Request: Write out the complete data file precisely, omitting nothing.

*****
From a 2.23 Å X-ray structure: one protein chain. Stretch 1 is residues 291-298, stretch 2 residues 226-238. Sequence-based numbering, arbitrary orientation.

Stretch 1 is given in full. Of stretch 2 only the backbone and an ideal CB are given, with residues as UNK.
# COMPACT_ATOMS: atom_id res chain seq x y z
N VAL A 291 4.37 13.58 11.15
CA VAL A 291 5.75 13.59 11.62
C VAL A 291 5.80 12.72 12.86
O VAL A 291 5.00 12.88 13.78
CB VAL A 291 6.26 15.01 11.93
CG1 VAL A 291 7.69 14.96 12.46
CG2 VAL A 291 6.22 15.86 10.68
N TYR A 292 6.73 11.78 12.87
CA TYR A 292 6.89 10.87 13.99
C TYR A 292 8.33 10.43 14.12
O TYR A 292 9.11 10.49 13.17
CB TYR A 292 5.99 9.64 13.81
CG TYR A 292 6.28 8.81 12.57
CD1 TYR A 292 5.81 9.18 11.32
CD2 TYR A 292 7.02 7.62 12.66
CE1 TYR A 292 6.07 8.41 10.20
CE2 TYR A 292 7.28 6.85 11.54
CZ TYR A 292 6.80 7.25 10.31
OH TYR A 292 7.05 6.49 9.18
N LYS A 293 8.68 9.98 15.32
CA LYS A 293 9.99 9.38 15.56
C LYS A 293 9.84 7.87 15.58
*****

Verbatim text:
From a 2.23 Å X-ray structure: one protein chain. Stretch 1 is residues 291-298, stretch 2 residues 226-238. Sequence-based numbering, arbitrary orientation.

Stretch 1 is given in full. Of stretch 2 only the backbone and an ideal CB are given, with residues as UNK.
# COMPACT_ATOMS: atom_id res chain seq x y z
N VAL A 291 4.37 13.58 11.15
CA VAL A 291 5.75 13.59 11.62
C VAL A 291 5.80 12.72 12.86
O VAL A 291 5.00 12.88 13.78
CB VAL A 291 6.26 15.01 11.93
CG1 VAL A 291 7.69 14.96 12.46
CG2 VAL A 291 6.22 15.86 10.68
N TYR A 292 6.73 11.78 12.87
CA TYR A 292 6.89 10.87 13.99
C TYR A 292 8.33 10.43 14.12
O TYR A 292 9.11 10.49 13.17
CB TYR A 292 5.99 9.64 13.81
CG TYR A 292 6.28 8.81 12.57
CD1 TYR A 292 5.81 9.18 11.32
CD2 TYR A 292 7.02 7.62 12.66
CE1 TYR A 292 6.07 8.41 10.20
CE2 TYR A 292 7.28 6.85 11.54
CZ TYR A 292 6.80 7.25 10.31
OH TYR A 292 7.05 6.49 9.18
N LYS A 293 8.68 9.98 15.32
CA LYS A 293 9.99 9.38 15.56
C LYS A 293 9.84 7.87 15.58